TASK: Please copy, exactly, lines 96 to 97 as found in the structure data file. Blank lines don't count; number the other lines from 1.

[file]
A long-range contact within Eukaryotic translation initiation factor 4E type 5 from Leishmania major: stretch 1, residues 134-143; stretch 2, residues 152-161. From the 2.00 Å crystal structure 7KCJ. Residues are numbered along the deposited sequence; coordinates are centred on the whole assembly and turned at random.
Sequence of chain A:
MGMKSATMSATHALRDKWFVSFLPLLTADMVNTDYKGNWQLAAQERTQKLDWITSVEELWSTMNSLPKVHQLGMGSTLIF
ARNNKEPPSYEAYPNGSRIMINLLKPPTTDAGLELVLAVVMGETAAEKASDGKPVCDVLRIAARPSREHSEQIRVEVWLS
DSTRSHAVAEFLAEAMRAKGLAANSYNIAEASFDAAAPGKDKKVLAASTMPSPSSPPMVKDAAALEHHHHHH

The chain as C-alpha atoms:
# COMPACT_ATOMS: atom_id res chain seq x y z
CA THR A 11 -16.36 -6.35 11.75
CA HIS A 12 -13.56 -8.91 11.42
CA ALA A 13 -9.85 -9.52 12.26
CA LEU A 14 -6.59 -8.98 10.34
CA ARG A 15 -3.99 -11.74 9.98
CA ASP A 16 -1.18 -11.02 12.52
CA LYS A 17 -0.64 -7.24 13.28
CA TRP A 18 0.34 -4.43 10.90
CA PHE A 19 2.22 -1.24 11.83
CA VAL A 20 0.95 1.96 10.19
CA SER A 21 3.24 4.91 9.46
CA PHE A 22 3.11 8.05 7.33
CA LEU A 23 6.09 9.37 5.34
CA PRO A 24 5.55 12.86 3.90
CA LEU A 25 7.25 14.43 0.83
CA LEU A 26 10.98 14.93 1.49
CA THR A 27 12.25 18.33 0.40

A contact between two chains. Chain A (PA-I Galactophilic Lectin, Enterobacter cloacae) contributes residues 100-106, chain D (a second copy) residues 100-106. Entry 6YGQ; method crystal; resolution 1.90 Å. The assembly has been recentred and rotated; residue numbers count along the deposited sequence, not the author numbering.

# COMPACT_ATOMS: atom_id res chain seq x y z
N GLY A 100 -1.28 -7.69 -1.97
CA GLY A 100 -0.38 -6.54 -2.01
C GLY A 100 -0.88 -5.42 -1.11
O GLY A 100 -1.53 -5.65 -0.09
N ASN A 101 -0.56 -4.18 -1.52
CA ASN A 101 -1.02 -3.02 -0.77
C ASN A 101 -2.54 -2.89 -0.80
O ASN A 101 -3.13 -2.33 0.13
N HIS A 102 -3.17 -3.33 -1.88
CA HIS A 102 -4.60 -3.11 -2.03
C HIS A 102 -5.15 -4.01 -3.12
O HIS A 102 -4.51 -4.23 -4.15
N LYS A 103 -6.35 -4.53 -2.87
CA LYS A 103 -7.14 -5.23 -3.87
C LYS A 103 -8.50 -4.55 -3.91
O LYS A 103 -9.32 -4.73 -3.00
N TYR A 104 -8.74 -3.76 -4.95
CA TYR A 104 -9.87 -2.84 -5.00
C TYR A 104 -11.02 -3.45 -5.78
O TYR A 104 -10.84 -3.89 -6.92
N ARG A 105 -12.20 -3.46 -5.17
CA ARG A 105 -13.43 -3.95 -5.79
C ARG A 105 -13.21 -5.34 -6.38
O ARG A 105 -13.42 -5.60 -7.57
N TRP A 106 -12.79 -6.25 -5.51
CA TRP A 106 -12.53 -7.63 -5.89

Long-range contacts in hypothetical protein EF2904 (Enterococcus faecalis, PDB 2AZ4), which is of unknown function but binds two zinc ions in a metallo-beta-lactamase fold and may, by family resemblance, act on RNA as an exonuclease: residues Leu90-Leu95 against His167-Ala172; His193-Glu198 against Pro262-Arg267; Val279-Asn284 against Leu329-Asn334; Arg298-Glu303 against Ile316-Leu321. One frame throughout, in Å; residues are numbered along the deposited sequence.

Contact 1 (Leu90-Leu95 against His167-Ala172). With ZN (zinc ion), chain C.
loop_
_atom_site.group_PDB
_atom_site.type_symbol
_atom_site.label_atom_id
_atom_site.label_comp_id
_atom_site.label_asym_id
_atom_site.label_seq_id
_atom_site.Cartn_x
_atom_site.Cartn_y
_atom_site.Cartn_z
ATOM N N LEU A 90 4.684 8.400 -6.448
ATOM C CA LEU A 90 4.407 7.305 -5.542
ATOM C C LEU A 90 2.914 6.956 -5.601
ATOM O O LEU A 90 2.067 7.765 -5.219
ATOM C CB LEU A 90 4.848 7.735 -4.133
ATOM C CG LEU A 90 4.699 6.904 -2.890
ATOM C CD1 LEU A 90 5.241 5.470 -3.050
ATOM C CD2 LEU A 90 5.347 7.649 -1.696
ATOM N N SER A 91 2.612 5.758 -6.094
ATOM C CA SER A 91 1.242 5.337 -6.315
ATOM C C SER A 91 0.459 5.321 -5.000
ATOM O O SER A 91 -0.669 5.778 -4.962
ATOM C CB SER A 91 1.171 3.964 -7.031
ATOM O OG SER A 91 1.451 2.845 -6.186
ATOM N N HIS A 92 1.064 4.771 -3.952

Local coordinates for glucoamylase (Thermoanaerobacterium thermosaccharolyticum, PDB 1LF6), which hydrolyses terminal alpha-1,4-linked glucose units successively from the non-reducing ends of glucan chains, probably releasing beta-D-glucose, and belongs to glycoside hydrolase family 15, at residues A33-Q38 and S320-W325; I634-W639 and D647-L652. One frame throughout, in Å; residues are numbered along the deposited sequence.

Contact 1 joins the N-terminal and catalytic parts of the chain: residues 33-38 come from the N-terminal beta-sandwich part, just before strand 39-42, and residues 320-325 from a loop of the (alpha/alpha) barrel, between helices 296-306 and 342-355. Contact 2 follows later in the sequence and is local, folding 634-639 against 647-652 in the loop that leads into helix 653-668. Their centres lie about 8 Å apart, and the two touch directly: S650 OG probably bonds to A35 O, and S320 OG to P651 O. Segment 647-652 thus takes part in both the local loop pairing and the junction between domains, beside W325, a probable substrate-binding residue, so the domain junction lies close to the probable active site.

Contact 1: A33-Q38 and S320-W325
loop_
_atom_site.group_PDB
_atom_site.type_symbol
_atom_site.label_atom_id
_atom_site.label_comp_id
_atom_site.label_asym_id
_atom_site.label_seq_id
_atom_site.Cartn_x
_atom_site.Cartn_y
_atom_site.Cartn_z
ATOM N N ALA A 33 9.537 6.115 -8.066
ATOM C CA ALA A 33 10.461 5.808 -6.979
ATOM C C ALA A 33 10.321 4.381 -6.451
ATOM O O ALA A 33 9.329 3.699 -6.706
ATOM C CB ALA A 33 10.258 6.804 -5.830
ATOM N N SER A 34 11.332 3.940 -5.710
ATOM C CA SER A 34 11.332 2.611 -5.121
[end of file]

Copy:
ATOM O O ALA A 33 9.329 3.699 -6.706
ATOM C CB ALA A 33 10.258 6.804 -5.830